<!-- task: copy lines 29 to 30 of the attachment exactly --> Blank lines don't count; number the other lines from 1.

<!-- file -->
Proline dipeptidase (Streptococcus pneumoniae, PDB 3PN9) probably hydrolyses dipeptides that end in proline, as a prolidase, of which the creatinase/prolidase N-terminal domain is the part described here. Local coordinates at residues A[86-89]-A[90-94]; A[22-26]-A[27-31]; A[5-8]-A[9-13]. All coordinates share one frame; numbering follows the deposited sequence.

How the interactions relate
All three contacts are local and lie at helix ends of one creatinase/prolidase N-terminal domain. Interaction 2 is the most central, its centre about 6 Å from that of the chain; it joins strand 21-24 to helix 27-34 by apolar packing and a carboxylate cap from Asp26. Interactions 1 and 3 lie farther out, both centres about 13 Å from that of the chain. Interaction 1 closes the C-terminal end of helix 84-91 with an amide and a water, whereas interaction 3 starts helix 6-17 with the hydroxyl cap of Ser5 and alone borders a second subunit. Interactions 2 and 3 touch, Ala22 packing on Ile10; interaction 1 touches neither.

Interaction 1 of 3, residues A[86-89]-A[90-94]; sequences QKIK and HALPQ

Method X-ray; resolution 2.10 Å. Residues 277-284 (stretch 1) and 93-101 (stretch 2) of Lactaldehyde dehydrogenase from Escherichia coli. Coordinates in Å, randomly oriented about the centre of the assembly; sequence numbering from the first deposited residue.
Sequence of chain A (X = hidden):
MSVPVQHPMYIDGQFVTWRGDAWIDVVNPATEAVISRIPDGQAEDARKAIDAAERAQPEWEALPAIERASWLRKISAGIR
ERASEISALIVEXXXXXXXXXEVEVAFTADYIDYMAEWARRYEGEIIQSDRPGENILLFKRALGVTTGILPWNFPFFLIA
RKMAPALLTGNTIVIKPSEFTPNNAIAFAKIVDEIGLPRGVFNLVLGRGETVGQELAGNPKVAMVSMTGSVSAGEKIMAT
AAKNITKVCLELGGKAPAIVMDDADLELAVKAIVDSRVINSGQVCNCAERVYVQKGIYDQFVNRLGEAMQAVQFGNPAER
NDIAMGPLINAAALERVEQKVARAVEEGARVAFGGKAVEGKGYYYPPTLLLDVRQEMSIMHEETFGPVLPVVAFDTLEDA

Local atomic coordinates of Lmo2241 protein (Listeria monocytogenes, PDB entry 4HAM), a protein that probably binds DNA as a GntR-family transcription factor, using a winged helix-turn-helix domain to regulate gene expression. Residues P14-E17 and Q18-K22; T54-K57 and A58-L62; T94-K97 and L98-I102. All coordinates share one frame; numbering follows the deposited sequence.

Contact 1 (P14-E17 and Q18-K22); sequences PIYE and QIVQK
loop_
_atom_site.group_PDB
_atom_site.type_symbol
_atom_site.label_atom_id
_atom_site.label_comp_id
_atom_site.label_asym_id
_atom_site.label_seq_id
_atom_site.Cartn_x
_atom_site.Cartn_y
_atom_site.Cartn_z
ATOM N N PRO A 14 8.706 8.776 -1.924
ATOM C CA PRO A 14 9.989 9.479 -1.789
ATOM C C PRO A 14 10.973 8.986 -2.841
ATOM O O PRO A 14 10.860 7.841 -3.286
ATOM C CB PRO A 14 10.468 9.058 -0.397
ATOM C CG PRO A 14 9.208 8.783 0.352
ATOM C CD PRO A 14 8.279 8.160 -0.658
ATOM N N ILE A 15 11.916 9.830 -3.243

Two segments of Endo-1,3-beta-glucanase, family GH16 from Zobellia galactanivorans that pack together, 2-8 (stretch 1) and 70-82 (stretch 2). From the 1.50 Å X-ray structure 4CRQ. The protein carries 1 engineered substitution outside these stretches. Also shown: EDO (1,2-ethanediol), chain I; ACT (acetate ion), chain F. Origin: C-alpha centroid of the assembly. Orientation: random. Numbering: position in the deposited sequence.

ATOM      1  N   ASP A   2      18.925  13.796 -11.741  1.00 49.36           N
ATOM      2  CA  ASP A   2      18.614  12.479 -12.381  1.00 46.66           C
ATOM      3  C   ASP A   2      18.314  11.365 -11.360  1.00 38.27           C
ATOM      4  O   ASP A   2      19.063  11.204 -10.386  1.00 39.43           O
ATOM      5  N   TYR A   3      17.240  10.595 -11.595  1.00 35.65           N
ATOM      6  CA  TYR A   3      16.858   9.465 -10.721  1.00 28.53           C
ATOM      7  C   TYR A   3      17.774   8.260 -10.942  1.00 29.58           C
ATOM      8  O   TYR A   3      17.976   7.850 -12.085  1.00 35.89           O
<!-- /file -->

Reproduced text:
ATOM C CG PRO A 14 9.208 8.783 0.352
ATOM C CD PRO A 14 8.279 8.160 -0.658